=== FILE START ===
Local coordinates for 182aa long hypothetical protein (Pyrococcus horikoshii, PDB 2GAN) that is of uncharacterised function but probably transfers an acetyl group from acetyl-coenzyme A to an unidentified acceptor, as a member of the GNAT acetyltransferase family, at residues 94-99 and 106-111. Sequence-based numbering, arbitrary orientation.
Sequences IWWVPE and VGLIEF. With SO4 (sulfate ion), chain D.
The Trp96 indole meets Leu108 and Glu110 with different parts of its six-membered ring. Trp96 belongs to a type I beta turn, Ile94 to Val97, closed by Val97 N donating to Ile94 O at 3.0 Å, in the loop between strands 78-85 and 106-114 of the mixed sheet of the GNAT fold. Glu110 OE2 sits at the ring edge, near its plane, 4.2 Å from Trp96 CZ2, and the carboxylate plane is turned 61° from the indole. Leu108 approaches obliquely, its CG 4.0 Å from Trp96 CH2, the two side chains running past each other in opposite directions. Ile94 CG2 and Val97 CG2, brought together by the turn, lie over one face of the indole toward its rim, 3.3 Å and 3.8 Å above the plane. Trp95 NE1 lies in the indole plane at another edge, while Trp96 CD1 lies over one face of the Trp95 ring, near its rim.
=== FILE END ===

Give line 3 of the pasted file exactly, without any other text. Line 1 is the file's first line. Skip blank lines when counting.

The Trp96 indole meets Leu108 and Glu110 with different parts of its six-membered ring. Trp96 belongs to a type I beta turn, Ile94 to Val97, closed by Val97 N donating to Ile94 O at 3.0 Å, in the loop between strands 78-85 and 106-114 of the mixed sheet of the GNAT fold. Glu110 OE2 sits at the ring edge, near its plane, 4.2 Å from Trp96 CZ2, and the carboxylate plane is turned 61° from the indole. Leu108 approaches obliquely, its CG 4.0 Å from Trp96 CH2, the two side chains running past each other in opposite directions. Ile94 CG2 and Val97 CG2, brought together by the turn, lie over one face of the indole toward its rim, 3.3 Å and 3.8 Å above the plane. Trp95 NE1 lies in the indole plane at another edge, while Trp96 CD1 lies over one face of the Trp95 ring, near its rim.